Canada’s top universities—and we do mean “universities”—may not be household names in Middle America, but they’re still among the world’s best. In the U.S., the words “college” and “university” are used somewhat interchangeably in conversation, but in Canada and most other countries they are distinct. A Canadian “college” most closely parallels a two-year institution in the U.S., although some offer bachelor-level degrees in limited fields of study. That’s an important distinction, because job opportunities continue to favor university and post-graduate study. Over the past eight years, 73% of Canada’s advanced new jobs were aimed at university graduates rather than college or trade school grads.
At first glance, Canada’s student loan system looks similar to the American system. There’s a nationwide government system, the Canada Student Loan Program (CSLP), which allows students to borrow up to 60% of their tuition, and private lenders can help with the rest. Students definitely take advantage, with the average borrower leaving school with debt of CAD $26,819 (US $20,114).
A recently passed national provision suspends student loan payments until graduates earn at least CAD $25,000 (about US $18,750) annually. Private loans are available, but are most commonly pursued as add-ons to government support. Students can choose between fixed or floating interest rates.
Plus, there’s a great deal of extra financial help for medical professionals willing to travel. Canada will forgive $8,000 per year in loans to doctors, and $4,000 per year for nurses and nurse practitioners who work at least 400 hours in a Canadian remote or rural community. With Canada’s far-flung population, there are a lot of those communities. The benefit can be claimed for a maximum of five years. It’s not quite free med school, but it’s not bad.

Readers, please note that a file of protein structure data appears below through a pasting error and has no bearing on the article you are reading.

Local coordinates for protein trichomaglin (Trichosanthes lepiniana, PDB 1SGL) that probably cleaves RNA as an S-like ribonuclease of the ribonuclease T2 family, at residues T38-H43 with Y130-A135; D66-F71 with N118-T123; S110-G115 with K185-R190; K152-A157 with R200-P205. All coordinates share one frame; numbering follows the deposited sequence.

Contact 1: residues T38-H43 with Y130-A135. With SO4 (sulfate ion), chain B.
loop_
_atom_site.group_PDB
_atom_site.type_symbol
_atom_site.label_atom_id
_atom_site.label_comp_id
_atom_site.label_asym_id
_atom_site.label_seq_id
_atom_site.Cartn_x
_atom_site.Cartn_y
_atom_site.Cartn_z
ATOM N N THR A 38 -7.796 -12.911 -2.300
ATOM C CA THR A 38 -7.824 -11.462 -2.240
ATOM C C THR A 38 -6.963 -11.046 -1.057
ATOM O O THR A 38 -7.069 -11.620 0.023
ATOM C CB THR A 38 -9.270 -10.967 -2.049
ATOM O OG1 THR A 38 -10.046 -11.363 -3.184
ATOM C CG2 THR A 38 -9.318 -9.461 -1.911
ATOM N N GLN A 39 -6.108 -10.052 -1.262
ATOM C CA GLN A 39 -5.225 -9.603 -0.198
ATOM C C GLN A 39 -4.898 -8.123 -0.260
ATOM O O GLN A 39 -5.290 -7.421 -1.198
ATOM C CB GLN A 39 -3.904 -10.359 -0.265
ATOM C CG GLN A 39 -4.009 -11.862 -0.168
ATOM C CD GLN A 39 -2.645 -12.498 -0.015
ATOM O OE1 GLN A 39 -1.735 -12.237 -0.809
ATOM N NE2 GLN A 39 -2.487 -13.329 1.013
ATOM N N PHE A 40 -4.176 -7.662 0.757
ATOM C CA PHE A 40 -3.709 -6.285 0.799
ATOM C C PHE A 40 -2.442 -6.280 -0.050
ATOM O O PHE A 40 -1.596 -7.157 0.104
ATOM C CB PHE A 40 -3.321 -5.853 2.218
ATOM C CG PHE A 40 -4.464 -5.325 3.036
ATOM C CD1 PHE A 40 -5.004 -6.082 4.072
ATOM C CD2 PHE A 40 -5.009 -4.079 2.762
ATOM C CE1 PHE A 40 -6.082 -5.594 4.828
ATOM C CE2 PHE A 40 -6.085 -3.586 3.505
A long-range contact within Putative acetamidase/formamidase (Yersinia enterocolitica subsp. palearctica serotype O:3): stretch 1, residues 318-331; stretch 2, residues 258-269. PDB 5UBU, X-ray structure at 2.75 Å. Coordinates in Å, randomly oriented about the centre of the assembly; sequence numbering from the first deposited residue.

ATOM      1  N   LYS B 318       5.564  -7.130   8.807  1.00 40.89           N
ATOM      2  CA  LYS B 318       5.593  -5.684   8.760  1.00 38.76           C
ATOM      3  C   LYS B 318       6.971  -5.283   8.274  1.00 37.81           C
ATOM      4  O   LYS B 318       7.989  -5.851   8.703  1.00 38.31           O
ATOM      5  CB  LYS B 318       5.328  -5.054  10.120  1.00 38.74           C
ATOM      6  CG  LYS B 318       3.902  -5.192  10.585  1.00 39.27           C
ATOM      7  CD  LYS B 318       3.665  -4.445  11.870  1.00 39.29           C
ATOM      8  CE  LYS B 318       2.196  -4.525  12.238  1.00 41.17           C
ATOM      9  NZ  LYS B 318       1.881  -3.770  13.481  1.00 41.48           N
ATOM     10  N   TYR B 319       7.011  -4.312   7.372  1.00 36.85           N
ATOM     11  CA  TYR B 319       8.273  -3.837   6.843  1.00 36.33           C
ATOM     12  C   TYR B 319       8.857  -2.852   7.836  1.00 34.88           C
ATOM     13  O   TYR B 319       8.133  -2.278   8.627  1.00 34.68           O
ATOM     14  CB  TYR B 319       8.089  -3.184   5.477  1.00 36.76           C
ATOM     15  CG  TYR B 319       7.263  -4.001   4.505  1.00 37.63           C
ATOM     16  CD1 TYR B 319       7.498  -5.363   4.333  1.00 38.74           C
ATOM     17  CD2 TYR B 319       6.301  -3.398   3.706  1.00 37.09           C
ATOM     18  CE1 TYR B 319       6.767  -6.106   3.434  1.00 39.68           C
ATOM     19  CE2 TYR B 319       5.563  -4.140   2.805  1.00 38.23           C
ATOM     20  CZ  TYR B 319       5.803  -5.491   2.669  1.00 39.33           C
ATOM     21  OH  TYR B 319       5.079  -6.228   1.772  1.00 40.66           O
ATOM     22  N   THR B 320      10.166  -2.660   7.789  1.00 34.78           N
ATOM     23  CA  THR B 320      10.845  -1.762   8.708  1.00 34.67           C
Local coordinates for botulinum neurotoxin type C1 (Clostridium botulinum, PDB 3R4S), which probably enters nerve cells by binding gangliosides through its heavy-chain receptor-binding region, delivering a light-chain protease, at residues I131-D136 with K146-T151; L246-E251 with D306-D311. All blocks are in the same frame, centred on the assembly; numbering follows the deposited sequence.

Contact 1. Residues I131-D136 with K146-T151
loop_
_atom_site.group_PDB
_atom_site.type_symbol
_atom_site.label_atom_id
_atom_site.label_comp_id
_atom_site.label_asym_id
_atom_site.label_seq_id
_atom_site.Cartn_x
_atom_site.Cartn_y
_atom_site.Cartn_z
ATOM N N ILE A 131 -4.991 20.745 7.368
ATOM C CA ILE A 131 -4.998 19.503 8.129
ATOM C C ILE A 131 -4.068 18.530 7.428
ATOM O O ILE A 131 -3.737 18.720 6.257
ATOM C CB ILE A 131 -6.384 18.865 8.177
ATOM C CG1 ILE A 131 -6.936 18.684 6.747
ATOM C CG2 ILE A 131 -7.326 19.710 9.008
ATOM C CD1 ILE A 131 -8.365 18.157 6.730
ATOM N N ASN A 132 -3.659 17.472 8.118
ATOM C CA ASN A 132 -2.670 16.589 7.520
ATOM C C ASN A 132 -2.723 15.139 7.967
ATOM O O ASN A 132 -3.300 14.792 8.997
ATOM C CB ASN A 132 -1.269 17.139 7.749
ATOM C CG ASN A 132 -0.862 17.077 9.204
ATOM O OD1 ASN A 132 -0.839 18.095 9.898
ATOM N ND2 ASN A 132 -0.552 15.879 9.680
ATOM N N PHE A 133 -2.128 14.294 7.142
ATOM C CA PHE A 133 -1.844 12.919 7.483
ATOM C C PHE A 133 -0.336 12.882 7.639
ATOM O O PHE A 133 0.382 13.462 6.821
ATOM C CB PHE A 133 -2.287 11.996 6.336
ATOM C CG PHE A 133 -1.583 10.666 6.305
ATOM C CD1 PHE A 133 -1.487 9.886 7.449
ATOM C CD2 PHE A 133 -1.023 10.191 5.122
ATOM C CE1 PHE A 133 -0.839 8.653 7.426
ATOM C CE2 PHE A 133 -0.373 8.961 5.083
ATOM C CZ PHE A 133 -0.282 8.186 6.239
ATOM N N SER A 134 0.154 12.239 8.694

Best ranked school: The Australian National University, #22 worldwide
2016 GDP growth: 2.7 percent
2016 unemployment: 5.7 percent
Quality of Life ranking: #4 worldwide
Global Innovation Index: #19 worldwide
Most popular graduate degree: Management and Commerce (master’s level), Natural and Physical Sciences (doctoral level)
Expected cost of undergraduate degree: AUD $18,768 (US $14,207)
Of the five countries on this list, only Australia comes close to the degree of complexity in paying for college “enjoyed” by Americans. Private loans are available, but the government is the lender of first resort. The details are pretty elaborate, but if you qualify for a Commonwealth-supported place, you receive significant government subsidies against tuition and fees. (Most Australian and New Zealand citizens qualify for this support.) Australians shoulder a similar student loan burden to the other English-speaking countries on this list: an average of AUD $30,000 (US $22,000) per borrower.
The country uses a three-tier educational cost-sharing system for undergraduate study. Students pursuing high-income professional degrees in fields such as medicine, veterinary science, and law are expected to contribute more than those in the second band, which includes many health-related fields and technology degrees. In the bottom tier are fields like the humanities, education, nursing, and the performing arts.
Government loans are available to students regardless of personal or family financial means. Some of Australia’s student loans are interest-free, while others index interest to inflation. Typically, graduates don’t make payments unless they earn more than AUD $54,869 (about US $41,480) annually. For those making more, repayments start at 4% of income and increase to a cap of 8% of income.
Graduate studies in Australia are considerably more expensive than undergrad, but government loans are available to cover as much as $84,000, depending on the field of study. The repayment scheme is the same sliding scale as the undergraduate loans.
Best ranked school: University of Cambridge, #4 worldwide
2016 GDP growth: 2.0 percent
2016 unemployment: 4.9 percent
Quality of Life ranking: #9 worldwide
Global Innovation Index: #3 worldwide
Most popular graduate degree: Business and administrative studies (postgraduate degree level)